Being able to drill down and find specific documents is time-consuming. And that task frequently falls to Office Manager Panfei Gu. What if, she thought, there was a way to have software take on some of that burden?

Panfei teamed up with Ella Hayashi from engineering. They quickly developed a plan. Ella would code a “Smart Search” that could parse its way through the various locations using keywords. The program works at the top directory searching every file in that directory and lower, opening folders as it goes. The Python script also was written so that if three keywords were entered, all three had to appear in the document before it would be displayed as a result.

The end result? A smarter way to search, and less time (and frustration) for Panfei in front of a monitor. Here’s a key page from their Power Point presentation, outlining some of the steps:




If you follow InDro, you’ll be aware of a device we call InDro Capsule. It’s essentially a module that vastly increases the capability of Enterprise drones using the Pixhawk flight controller. Those enhanced capabilities include:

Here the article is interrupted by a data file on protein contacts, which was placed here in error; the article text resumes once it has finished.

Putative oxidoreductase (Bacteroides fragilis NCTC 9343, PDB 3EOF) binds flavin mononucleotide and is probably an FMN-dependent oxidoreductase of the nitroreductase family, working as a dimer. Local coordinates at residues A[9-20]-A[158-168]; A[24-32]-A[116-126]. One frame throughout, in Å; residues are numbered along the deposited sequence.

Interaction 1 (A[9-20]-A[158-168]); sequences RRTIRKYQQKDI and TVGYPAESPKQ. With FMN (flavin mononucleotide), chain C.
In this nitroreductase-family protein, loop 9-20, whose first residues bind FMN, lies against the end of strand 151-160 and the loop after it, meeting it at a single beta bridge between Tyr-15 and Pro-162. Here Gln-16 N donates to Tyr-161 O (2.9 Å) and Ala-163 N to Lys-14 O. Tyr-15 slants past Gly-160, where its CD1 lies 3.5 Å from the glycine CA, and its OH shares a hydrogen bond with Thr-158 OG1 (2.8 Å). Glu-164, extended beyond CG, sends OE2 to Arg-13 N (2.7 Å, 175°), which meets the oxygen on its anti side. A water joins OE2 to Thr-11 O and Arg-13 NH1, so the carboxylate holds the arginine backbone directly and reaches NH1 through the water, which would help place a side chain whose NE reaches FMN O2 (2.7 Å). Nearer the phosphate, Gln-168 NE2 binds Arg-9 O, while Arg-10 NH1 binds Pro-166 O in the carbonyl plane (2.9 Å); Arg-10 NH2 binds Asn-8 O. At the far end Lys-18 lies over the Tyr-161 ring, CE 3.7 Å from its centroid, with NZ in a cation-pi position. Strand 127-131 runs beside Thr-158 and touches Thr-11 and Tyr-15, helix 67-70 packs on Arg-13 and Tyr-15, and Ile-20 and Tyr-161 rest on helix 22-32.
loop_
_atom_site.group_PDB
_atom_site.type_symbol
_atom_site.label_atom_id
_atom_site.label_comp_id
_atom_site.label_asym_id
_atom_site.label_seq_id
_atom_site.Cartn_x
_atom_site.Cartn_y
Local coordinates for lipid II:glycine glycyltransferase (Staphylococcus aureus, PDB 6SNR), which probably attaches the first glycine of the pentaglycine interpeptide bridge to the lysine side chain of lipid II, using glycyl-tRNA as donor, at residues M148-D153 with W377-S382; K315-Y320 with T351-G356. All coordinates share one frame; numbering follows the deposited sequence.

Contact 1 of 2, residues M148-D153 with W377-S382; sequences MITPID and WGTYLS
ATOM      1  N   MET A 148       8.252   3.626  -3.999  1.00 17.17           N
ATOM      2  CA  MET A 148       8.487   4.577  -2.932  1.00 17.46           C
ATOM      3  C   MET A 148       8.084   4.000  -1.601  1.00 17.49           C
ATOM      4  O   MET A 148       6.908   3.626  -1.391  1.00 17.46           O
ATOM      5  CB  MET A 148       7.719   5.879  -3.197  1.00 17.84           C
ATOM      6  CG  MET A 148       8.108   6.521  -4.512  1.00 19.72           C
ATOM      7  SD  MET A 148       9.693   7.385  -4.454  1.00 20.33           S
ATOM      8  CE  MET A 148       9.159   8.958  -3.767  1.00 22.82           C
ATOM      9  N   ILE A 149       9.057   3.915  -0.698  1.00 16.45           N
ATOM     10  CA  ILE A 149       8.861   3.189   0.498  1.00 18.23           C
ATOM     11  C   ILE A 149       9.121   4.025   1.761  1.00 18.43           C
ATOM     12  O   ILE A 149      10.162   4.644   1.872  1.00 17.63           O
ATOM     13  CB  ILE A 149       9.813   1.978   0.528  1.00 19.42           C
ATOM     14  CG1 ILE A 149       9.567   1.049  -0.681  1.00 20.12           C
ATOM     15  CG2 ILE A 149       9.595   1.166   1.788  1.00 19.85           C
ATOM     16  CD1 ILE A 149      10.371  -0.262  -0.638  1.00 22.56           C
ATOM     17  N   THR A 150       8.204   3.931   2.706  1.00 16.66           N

• Remote teleoperations over 4G, 5G
  • Dense data realtime downloads and uploads to the cloud
  • Broadcasting drone ops location to traditional crewed aircraft
  • Secure, encrypted data transmission and Command and Control

 The first generation of this product, InDro Pilot, is the hexagonal box you see on our Wayfinder in this photo:

InDro Pilot NERDS

Shrinky, shrinky


There are advantages to making that capsule smaller and lighter. Reduced weight means greater flight efficiency. It also enables attaching this product to smaller drones.

In fact, we’ve already created a downsized V 2.0 of this product. But InDro’s Peter Sherk wondered if we could get it even smaller. And so that was his project, trying to downsize this module even further to a minimal size and weight.